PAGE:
I have mentioned that I’m from Indiana before. I haven’t lived there for over a decade now but it is, for all technical purposes, home. My family, both sides, have lived in Indiana for well over a century. My dad’s side, mostly Scottish and German, came from Pennsylvania, down through Ohio, finally settling in Indiana in the mid-1800’s. My mom’s parents were both originally from Central Indiana. My maternal grandfather’s family were Clevengers and were part of a very large group of Quakers in the area.

Originally hailing from Guilford and Randolph Counties in North Carolina, Quakers, also known as the Society of Friends, were fierce abolitionists in a southern state where slavery was a way of life for many landowners. Unable to change the laws in North Carolina, throngs of Quakers began migrating to the free states of Ohio and Indiana in the north. My particular family line settled in Randolph County, which was named after the county they left in North Carolina. And it is generally agreed that with them came a version of the sugar cream pie recipe.

The sugar cream pie falls into the category of “desperation pie.” Desperation pies could be made by cash-strapped families with low-cost ingredients that they often already had on hand. They could also be made during the winter months when fruits were less available. The sugar cream pie was traditionally favored for its simplicity (another hallmark of the Quakers), which allowed for farm wives to toss everything into the crust, stir it with a finger, and pop it into the oven to bake as they went back out to help with the farm chores. Several variations of this recipe exist, including those from the Amish and the Shakers communities. It’s likely that all three of these groups have some responsibility for the continued popularity of this old pie in Indiana. One of its more well-known purveyors, Wick’s Pies, in Randolph County, has been in business for over 60 years and makes their sugar cream pie with a recipe dating back to the 19th century. It’s not uncommon for families, especially those near Randolph County, Indiana, to have their own family version. And in 2009, the Hoosier Sugar Cream Pie became the “official pie of Indiana.”

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Hoosier Sugar Cream Pie Recipe

Crust Ingredients:
For the crust, I halved this recipe from Epicurious.

1 1/2 cups all-purpose flour
1 tbsp granulated sugar
3/4 tsp salt
1 stick of unsalted butter, plus 1 tbsp, chilled
1/4 cup (or more) ice water
3/4 tsp apple cider vinegar

Cream Pie Filling Ingredients:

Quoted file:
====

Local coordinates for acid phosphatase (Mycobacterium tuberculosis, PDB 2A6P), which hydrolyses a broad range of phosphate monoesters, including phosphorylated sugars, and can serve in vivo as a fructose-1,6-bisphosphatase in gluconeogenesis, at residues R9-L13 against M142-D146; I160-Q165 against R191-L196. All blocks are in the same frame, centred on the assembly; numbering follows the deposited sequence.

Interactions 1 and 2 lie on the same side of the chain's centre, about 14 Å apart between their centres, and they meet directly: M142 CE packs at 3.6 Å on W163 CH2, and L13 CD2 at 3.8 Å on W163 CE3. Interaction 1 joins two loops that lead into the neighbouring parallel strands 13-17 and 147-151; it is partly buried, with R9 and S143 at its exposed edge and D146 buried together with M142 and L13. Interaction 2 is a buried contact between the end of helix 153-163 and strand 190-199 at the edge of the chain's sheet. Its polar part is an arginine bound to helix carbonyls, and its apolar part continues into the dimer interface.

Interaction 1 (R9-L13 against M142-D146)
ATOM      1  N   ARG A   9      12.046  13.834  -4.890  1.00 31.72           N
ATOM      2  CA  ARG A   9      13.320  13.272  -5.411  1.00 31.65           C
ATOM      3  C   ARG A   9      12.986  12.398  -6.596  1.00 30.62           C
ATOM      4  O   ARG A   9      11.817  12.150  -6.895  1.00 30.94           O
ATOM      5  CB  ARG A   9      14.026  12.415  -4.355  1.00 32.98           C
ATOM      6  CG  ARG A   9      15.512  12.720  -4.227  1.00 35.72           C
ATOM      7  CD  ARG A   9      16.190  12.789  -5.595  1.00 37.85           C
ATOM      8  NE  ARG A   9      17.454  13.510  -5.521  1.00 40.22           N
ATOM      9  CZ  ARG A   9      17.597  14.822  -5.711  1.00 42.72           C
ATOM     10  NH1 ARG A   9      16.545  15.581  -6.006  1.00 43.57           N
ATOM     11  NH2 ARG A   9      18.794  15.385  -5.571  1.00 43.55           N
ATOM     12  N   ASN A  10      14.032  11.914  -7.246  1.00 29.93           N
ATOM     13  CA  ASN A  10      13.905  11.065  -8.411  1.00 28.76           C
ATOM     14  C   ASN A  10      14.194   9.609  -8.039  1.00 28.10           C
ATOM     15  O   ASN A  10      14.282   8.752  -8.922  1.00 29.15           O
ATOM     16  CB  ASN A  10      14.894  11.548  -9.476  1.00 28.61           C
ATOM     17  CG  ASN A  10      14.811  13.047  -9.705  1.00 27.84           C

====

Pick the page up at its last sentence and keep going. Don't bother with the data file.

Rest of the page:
Slight variation of the Hoosier Mama Pie Company’s Hoosier Sugar Cream Pie recipe.

3 tbsp all-purpose flour
1/2 cup granulated sugar
1/2 cup dark brown sugar
1/2 tsp cinnamon
1/4 tsp salt
2 cups heavy cream
1 tsp vanilla extract
Ground nutmeg, for sprinkling
Confectioners’ sugar, for dusting

Hoosier Sugar Cream Pie Instructions:

Cut butter into 1/2-inch cubes and spread out on a plate. Cover with a dishtowel and allow to set in the freezer for about 10 minutes.

In the bowl of a food processor, add the flour, sugar, and salt. Set in the freezer as you get the remaining ingredients ready.

In a measuring cup, fill to just over a 1/4 cup, then add 3 ice cubes.

Remove the food processor bowl from the freezer and pulse a few times to combine the flour, sugar, and salt.

Add the butter all at once and quickly pulse until the mixture produces smaller than pea-sized pieces. Add the water and vinegar and pulse again about 5 times to combine. Grab a bit of the dough and squeeze together. If it holds its form, it’s done. If it is still dry, add 1 tbsp of ice water at a time, pulsing about 3 times in between, until the dough begins to form large clumps.

Pour the dough out onto a work surface, gathering into a ball any little pieces of dough that escape.

Form the dough into a ball and flatten into disk. Wrap the disk in plastic; refrigerate at least 1 hour, but preferably overnight. Before rolling out the dough for your pie, allow it to soften for about 5-10 minutes at room temperature.

Roll out the dough into a circle that’s large enough to allow the edges to fall over the edge of the pan. Crimp the edges of the dough, or decorate with a fork. Place the pie crust in the freezer for 30 minutes.

Blind bake your pie crust by first heating your oven to 400 degrees. Place the frozen shell on a baking sheet. Line the inside of the inside of the pie crust with parchment paper and fill to the top with uncooked beans or pie weights. Be sure they fill to the edges, to help the pie crust keep its shape. Bake for 10 minutes, rotate 180 degrees, and bake for 10 more minutes. Remove the pie shell from the oven, and remove the parchment paper and weights from the crust.

Prick the bottom of the crust all over with a fork. Bake for 2-3 more minutes until the crust’s interior is golden. Allow to cool to room temperature before filling.

Combine the granulated sugar, brown sugar, flour, cinnamon, and salt in a large bowl. Whisk to break up any clumps and to combine ingredients. Gently stir in the heavy cream and vanilla with a wooden spoon or spatula. Do not whip the cream or the pie will not set.

Pour the filling into the baked, cooled pie shell, sprinkle with nutmeg, and bake for 20 minutes. Rotate the pie 180° and bake for about 20 more minutes, or until the edges look as though they are beginning to set and large bubbles cover the surface. (The pie will still be jiggly in the center when you remove it from the oven.)

Allow the pie to cool to room temperature, then put it in the refrigerator to chill for at least 4 hours and up to overnight, before serving. When ready, dust with confectioners’ sugar before slicing and serving.

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And that’s it, you’ll have a rich pie to satisfy the masses. Traditionally, only white sugar would have been used, so if that is all you have, you can certainly use it in place of brown sugar. Your pie will be a bit sweeter than it would if you use a mix. Brown sugar adds caramel color and flavor to the custard filling, which is really nice. Cinnamon and vanilla may have also been a little over-budget for Indiana farm wives a century ago, but both add some nice depth. And I really think the sprinkle of nutmeg on top is important. To me, that’s what makes it a real Hoosier Cream Pie. The sweetness of this pie makes it a perfect pair to a strong cup of coffee. And if you can resist eating it all, do yourself a favor and freeze a piece to eat (while frozen) the next day. You’ll thank me for that later. Sweet eating!